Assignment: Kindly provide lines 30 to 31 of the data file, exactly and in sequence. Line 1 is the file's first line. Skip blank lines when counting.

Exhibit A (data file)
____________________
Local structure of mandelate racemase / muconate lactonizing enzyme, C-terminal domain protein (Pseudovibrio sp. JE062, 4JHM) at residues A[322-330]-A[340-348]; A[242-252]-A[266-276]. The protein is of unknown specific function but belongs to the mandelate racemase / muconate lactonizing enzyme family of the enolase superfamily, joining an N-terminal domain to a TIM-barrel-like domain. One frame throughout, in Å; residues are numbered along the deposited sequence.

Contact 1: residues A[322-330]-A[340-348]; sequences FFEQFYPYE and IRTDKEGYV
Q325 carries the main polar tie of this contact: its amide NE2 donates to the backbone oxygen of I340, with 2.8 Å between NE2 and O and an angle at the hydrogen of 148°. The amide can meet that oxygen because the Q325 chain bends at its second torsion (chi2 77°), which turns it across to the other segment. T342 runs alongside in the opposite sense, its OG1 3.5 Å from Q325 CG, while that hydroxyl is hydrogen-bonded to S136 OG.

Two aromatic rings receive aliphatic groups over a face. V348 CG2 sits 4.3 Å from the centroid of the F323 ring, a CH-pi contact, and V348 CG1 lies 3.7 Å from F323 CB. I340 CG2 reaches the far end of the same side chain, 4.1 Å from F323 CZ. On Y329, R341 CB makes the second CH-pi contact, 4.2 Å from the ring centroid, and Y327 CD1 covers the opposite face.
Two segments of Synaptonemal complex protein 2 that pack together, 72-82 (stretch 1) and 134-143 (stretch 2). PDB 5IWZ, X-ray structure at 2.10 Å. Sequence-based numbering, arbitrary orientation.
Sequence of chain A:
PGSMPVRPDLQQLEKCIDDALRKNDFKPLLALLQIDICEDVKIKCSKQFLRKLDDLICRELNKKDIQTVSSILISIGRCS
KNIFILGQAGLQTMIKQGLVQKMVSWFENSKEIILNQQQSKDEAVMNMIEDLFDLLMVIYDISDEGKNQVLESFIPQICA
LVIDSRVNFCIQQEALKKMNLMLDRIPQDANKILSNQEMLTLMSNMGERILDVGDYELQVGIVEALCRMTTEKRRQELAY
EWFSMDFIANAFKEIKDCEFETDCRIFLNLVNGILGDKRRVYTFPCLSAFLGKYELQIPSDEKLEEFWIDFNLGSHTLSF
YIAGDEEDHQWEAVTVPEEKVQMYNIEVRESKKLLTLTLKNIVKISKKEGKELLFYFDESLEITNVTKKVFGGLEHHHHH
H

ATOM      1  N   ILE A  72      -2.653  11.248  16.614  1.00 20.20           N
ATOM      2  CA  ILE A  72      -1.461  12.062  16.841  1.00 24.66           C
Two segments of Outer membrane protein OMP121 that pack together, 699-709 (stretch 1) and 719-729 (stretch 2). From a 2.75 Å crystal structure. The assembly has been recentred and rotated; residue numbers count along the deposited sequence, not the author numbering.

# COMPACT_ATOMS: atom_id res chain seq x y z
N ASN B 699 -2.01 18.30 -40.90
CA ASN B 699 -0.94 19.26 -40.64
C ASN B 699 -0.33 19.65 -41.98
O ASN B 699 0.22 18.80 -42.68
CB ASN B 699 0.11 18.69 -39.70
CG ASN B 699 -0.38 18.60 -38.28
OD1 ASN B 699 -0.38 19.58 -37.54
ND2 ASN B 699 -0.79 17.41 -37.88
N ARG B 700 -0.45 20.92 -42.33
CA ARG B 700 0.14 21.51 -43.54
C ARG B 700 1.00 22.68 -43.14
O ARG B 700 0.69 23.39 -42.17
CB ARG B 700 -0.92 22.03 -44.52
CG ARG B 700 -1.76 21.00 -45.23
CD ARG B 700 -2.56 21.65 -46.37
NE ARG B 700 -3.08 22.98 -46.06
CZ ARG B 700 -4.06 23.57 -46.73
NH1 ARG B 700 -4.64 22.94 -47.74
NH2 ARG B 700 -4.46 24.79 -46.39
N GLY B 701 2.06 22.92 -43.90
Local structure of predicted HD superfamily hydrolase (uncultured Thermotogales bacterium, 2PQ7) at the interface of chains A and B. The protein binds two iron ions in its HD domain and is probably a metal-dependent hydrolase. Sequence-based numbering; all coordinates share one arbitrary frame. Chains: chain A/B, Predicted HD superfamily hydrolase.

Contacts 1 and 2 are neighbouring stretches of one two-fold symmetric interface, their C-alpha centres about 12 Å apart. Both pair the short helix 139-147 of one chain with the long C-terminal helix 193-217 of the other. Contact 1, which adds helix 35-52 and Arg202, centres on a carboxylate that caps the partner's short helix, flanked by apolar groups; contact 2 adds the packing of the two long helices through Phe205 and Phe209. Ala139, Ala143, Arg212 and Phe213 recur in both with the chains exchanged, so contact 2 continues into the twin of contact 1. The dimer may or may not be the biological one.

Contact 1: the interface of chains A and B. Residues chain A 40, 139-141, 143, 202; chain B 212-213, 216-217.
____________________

CG ARG B 700 -1.76 21.00 -45.23
CD ARG B 700 -2.56 21.65 -46.37